Mr. MIKA: Not consciously. Maybe subconsciously, because I did grow up listening to a lot of Joni Mitchell when I was younger. I mean, we were brought up on Joan Baez, Joni Mitchell, Bob Dylan. I mean, many songwriters. But I think that although it's not consciously a reference I think that it definitely says the sentiment. You know, this kind of like we don't value ourselves through fixed, relative, monetary things, you know. We have a value that goes beyond that.

And that's very much what you're chasing when you are firstly attracted to music and make music. You're chasing that feeling where there's something beyond how we kind of judge ourselves in the mirror.

(Soundbite of "We Are Golden")

Mr. MIKA: (Singing) Teenage dreams in a teenage circus, running around like a clown on purpose. Who gives a damn about the family you come from? No giving up when you're young and you want some. Running around again. Running from running. Running around again. Running from running. I was a boy…

HANSEN: You collaborate on a song with Imogen Heap, very delicate, very dreamy. What was it like working with her? And for those who might not know who she is, tell us who she is.

Mr. MIKA: Imogen Heap is an English artist who was in a band called Frou Frou and then went out on her and had a breakout kind of success through a sync on Orange County, the TV show in the United States. And that song was "Hide and Seek." And it got so famous - even though she's not a mainstream artist, it got so famous it was parodied on "Saturday Night Live" and a bunch of other things.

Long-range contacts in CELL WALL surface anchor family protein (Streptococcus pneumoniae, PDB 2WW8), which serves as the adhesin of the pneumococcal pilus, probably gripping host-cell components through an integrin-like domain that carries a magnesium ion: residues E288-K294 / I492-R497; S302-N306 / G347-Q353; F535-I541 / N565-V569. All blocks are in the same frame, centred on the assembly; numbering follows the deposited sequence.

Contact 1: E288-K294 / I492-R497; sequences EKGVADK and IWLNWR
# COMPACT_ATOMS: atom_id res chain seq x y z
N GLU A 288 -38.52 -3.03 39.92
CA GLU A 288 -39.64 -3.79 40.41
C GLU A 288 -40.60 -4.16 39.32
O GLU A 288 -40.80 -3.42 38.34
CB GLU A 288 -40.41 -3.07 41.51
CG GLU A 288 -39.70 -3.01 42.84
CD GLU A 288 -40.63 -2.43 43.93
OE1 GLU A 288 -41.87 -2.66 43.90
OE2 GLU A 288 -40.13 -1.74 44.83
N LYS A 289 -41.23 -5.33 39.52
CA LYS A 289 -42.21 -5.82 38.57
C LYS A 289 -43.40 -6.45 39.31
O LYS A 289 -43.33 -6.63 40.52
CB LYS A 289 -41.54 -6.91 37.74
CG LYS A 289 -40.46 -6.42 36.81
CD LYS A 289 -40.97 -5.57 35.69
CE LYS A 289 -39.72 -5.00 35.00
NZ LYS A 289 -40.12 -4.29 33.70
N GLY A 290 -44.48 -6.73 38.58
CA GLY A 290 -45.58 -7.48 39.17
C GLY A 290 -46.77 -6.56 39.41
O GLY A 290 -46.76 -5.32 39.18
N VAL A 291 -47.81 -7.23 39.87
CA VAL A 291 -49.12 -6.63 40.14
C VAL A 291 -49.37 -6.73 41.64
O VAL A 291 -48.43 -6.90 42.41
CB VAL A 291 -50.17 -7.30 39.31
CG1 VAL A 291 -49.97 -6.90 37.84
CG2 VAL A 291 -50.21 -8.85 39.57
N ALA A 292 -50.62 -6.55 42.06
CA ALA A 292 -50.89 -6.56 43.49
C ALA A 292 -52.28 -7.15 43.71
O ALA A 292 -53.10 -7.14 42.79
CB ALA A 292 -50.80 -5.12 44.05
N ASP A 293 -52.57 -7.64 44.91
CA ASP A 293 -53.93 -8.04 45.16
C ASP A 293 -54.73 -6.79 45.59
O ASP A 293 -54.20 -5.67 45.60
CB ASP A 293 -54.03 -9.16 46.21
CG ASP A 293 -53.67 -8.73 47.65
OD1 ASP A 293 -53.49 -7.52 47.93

And she's very talented. And she's very connected to the tools that she uses. She's a very tech-savvy artist who kind of weaves together her songs. And, yeah, she's very talented. And I just - I met her and I thought her hair was amusing. I told her that. And we ended up working together two days later.

HANSEN: "By the Time" is the song you collaborated on.

Mr. MIKA: Yes.

(Soundbite of song, "By the Time")

Mr. MIKA and Ms. IMOGEN HEAP (Singers): (Singing) By the time I'm dreaming and you've crept out on me sleeping, I'm busy in the blissful unaware. By the time I'm dreaming and you've crept out on me sleeping, tell me how am I supposed to care. Why don't you come…

HANSEN: Do you think that pop music is a hard sell in America? Because there are some people who put down pop music and there are others who are absolutely unapologetic about writing a pop song.

Mr. MIKA: I am totally unapologetic about pop music. I think, How could anybody mock a good pop song? It is timeless; it transcends barriers; it breaks down every single type of social barrier that you can possibly have. It can deal with the most difficult subjects, even if it abstractifies the subject matter. It doesn't matter.